A Woman, a Part
A Woman, a Part mixes passion and ambivalence to create a work whose ambiguities seem earned, and lived in
Right at this moment, "The Canyons" is screening for the Venice press. And yet it doesn't feel like Paul Schrader's latest effort is really here. It seems to evade its own physical representation like a ghost leaving its body behind. It simultaneously belongs to the past—because it's been out for a while many had already seen it, including me—and to a foggy, perennial tomorrow, slave to the extra-filmic cloud of curiosity and gossip that keeps blurring it out of sight. It's over, and it's coming. Forgotten and highly anticipated. I wonder what Schrader thinks of such an eerie atmosphere that so well matches the mood of his film. 'When was the last time you actually went to a movie?' Premieres don't count.
Let's get back, then, to examples of more corporeal cinema. "Tracks," by John Curran, is chiefly concerned with the state of Mia Wasikowska's health during her six-months journey across the Australian desert. The story is adapted from Robyn Davidson's account of her 1977 attempt to reach the Indian Ocean with four camels, a dog and a National Geographic sponsorship to support her. You can hardly fault the execution: Wasikowska does wonders here, back in her native Australia and working her way through every nuance of her vulnerable stubbornness. Curran's direction and technical contributions make the most of the natural beauty on display, but that, in a way, is part of the problem. Just like "Into The Wild" and other stories of amazing journeys of endurance, "Tracks" has only one dimension. You can admire these people or you can question their motives, but it's extremely difficult for the movie not to be enthralled by the individuals. These films run parallel to their protagonists, never crossing their paths often enough to shake things up.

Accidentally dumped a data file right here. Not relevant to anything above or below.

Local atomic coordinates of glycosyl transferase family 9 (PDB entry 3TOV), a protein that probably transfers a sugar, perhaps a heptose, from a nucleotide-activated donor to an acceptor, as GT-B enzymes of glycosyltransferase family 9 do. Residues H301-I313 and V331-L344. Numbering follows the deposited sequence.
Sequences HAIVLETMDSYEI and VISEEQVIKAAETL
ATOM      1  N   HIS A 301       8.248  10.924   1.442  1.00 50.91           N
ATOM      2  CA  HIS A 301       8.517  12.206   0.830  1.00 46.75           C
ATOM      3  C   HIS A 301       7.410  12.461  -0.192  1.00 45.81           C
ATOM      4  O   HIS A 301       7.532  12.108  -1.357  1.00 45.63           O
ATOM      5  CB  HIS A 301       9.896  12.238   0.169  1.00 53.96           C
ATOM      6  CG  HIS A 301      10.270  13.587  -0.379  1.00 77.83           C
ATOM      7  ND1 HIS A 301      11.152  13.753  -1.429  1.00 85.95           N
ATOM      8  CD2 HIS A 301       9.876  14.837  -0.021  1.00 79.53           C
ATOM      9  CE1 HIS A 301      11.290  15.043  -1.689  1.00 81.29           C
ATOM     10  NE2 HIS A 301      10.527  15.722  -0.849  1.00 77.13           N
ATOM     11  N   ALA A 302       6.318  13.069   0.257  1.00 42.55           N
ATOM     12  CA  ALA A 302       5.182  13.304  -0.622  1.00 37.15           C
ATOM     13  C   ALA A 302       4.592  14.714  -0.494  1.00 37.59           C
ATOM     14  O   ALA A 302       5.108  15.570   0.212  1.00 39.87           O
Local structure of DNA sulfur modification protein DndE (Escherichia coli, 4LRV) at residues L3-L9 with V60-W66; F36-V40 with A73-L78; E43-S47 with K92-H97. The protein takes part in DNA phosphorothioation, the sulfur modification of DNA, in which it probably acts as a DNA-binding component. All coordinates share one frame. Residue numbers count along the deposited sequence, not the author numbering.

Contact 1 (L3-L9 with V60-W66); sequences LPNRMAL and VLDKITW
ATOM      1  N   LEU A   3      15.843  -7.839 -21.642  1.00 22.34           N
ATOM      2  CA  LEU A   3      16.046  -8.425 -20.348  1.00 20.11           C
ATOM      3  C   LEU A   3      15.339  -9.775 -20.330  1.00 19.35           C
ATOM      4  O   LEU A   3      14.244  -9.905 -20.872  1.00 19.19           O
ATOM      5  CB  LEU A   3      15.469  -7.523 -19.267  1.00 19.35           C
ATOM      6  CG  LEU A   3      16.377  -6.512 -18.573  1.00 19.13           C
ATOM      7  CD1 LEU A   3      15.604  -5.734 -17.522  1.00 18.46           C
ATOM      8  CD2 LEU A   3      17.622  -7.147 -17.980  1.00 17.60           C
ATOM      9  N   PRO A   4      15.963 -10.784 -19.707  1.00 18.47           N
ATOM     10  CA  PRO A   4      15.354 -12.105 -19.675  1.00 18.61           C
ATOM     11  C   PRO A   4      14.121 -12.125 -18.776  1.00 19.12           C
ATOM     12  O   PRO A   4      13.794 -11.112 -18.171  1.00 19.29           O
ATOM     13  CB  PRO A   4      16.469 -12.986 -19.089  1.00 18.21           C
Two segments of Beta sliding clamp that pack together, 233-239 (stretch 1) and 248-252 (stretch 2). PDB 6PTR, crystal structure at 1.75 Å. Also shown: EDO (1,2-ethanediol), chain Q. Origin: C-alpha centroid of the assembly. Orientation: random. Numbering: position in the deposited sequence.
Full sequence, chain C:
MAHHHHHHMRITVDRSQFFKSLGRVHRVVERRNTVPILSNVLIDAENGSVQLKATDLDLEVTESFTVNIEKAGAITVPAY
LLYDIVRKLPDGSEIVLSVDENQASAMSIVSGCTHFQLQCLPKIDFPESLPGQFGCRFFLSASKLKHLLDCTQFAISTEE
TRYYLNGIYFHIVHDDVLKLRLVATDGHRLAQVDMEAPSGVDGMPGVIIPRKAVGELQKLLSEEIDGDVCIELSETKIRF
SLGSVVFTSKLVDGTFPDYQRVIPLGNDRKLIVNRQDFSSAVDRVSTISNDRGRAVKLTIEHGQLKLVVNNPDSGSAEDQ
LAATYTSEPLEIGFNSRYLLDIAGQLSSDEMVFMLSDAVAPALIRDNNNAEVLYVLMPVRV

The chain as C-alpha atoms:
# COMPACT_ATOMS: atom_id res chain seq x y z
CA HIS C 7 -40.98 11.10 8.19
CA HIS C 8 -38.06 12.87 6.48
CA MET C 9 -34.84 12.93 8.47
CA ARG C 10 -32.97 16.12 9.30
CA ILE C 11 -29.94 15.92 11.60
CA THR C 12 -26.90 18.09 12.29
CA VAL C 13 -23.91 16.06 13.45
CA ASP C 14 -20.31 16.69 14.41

David Gordon Green certainly knows a lot about shaking things up. The ease with which he's gone from his indie roots ("Undertow", "Snow Angels") to a triptych of studio comedies ("Pineapple Express", "Your Highness," "The Sitter") is second only to his skillful integration of the two modes now that he's back to more personal material. Granted, "Prince Avalanche"—which earned him a Silver Bear for Best Direction a few months ago in Berlin—and "Joe"—in Competition here at the Lido—are unlikely siblings, but they feel very much of a piece. A central relationship between two men on the outskirts of society functions as a template for bitter-sweet existentialism ("Prince Avalanche") and a rugged, hopeless fatalism in the case of "Joe." Played by a bearded, pensive Nicolas Cage, the titular character is the film's best creation, single-handedly elevating it from its basic quasi-western roots. In addition to being your familiar loner with plenty of demons to battle, Joe is also capable of warmth, reason and heartbreaking altruism. A character with so much on his plate is already fairly interesting, and—with Cage flipping the switches—he is guaranteed to come with some added flavor. With everything that's been said and written about the Cage of the last decade, even pointing out how good an actor he can really be is now part of the same cliché. Somehow, Joe is really the best answer to all that—not because it's against type, but rather because it's a synthesis of his many types.
Tye Sheridan enters the picture as an eager and smart young man named Gary, determined to save his mother and sister from an abusive father by working his way up in Joe's business—which consists of injecting poison into the trees so that they can be legally cut down. Gary and Joe, much like Alvin and Lance in "Prince Avalanche", establish a shape-shifting relationship that touches on mentorship, professional interest, conflict and intangible affinity. Furthermore, Sheridan's work has much in common with his character in Jeff Nichols's "Mud", and this enclosed, nasty rural universe in which people seem doomed to destroy each other is not dissimilar from, among others, David M. Rosenthal's upcoming "A Single Shot." In short, we've seen this before. What we haven't seen, though, is a protagonist who seems to fight against a whole genre, determined to do good as much as he's resigned to do bad.
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